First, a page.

The Supreme Court last week upheld the Patient Protection and Affordable Care Act, President Obama’s signature domestic achievement aimed at expanding health care coverage to 30 million uninsured Americans. The court upheld both the requirement that all individuals buy insurance, and the expansion of Medicaid, a joint federal-state insurance program for the poor — as long as the federal government does not threaten to withhold states’ Medicaid funding if states choose not to expand.

Here is a look how the decision affects the local business world:

So what happens now?

The ruling lets stand a new individual mandate that requires every American to buy health insurance by 2014 or pay a penalty.

Less clear is what happens to provisions that would have expanded Medicaid to include everyone below 133 percent of the federal poverty line. Although the law provides states with financial incentives to expand Medicaid, states can opt out, and the court ruled that the government cannot withhold federal Medicaid funding as punishment, as originally envisioned in the law.

What else is now the law of the land?

Many insurance plans must allow young adults to stay on their parents’ plan until age 26.

Insurers must cover preventive services, including birth control, without imposing out-of-pocket costs.

Insurers must eliminate lifetime dollar limits on coverage.

Insurers must phase out annual caps.

States must establish “health insurance exchanges,” or online marketplaces to help the uninsured choose and buy subsidized insurance plans.


Solicitor General Donald Verrilli Jr., who defended the law on behalf of the Obama administration during oral arguments in March.

Lawyers, especially health care lawyers who advise employers, employer group health plans and third-party administrators on benefits. Employers and group plans typically make decisions about 2013 benefits around this time of year, and the uncertainty with health care reform has delayed their normal procedures, said Mark Stember, chairman of the health and welfare practice at Kilpatrick Townsend & Stockton. Now, “we’re going to have to work overtime to get everything out in time for annual enrollment, which usually occurs in September or October for the next year,” Stember said. Tom Mills, a health care lawyer and managing partner of Winston & Strawn’s D.C. office said, “There’s nothing better for us than change. Ironically, change is almost always bad for our clients. One of the reasons it’s bad is because they have to hire us to navigate and understand the change.”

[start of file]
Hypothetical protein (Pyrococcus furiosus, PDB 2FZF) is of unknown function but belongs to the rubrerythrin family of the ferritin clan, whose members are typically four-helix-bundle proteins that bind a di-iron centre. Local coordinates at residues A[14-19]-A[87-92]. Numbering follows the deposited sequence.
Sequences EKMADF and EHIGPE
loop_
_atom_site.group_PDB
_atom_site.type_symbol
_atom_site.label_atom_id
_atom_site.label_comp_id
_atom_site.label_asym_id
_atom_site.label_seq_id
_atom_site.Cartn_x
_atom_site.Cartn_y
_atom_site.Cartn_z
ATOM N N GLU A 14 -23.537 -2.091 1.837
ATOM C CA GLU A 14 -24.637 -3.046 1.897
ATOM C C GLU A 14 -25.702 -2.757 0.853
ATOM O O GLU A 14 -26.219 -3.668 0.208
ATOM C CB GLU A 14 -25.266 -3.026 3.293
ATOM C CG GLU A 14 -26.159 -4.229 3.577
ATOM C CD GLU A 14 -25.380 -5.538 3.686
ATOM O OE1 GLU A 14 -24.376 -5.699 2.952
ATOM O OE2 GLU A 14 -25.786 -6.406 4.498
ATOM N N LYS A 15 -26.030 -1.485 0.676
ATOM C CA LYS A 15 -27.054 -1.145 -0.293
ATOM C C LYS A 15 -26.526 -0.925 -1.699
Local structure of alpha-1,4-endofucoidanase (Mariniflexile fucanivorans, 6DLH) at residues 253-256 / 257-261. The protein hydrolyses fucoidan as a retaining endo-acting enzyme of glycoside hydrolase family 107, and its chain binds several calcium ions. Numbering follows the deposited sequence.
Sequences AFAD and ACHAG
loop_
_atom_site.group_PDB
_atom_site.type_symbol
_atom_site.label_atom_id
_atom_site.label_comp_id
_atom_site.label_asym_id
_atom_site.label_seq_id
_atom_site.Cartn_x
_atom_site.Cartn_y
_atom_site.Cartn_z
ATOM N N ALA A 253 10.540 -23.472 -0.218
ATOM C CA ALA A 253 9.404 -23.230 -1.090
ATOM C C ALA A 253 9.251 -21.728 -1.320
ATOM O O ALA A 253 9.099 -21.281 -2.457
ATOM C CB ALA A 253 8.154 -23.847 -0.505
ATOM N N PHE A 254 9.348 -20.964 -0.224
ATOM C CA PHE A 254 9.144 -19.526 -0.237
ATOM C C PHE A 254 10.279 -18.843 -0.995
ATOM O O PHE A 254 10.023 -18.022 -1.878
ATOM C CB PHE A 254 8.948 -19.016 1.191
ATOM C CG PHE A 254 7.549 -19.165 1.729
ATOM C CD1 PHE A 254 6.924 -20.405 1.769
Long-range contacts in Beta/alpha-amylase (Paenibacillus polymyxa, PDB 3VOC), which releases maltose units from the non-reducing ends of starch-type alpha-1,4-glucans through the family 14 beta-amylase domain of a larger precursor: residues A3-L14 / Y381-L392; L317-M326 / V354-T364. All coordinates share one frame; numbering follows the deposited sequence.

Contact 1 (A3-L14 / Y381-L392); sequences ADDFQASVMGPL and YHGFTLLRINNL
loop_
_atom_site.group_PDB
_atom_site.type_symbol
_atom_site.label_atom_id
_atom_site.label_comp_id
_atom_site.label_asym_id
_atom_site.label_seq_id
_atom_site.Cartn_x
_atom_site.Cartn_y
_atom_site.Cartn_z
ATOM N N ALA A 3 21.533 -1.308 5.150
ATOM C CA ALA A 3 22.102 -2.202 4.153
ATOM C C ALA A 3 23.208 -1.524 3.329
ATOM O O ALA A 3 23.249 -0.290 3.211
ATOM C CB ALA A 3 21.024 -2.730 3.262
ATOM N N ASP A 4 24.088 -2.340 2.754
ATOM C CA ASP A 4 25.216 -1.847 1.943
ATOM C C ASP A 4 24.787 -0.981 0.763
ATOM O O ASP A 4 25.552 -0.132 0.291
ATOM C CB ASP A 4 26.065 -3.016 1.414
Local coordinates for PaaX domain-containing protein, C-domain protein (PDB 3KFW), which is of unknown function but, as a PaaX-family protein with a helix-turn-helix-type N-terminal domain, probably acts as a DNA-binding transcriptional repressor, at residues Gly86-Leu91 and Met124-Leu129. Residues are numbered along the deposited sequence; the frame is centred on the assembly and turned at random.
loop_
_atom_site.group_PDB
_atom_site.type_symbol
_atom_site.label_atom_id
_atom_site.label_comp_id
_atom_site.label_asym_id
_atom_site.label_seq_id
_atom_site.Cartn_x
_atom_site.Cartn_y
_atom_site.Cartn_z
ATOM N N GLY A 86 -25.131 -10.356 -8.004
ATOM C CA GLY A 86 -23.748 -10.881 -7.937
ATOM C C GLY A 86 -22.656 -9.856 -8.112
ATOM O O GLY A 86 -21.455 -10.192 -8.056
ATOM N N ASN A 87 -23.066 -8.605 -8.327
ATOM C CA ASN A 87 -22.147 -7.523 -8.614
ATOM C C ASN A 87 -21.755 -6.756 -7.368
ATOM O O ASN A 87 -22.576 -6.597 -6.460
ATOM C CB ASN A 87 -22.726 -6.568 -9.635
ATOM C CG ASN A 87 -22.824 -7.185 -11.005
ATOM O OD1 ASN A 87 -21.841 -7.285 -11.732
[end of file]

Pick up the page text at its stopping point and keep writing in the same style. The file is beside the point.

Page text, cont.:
Lobbyists will be jostling to help write the rules on how the regulations will be implemented. “The administration will be pushing out as much guidance and regulation as they can before the election,” Stember said. “From that respect, with the Department of Labor and Health and Human Services, there’s going to be lobbying going on there.” The advocates will also be looking past the election and offering guidance — one approach for if Obama is re-elected, and one if Romney triumphs, said Democratic lobbyist Robert Raben of the Raben Group. “Then we’ll have to prepare for trench warfare in the Congress ... A lot of it will just be the churn of trying to change the policy in the way different sectors of the parties want. It’s such a massive piece of policy that tinkering with the tax code and dollars to the appropriations process can affect the outcome.”

States, and contractors hired by states to set up insurance exchanges.

Maryland is among the 14 states that have taken the lead in building state-run exchanges. Exchanges are like an Expedia for health insurance and are meant to help the uninsured compare and pick the best plan from private providers. Even Virginia, which sued the federal government over the constitutionality of the individual mandate, has made plans to create an exchange.

Also benefitting will be firms that contract with states to build the exchanges. About 75 contracts have been awarded in connection with various parts of the Affordable Care Act, and between 40 and 45 of those are related to setting up the state-based exchanges, according to Deltek, a company that analyzes the contracting market. In February, Noridian, Curam, Connecture and CNSI jointly entered into a two-year, $67 million contract with Maryland for the design, development, implementation of the exchange starting in 2014, according to Deltek.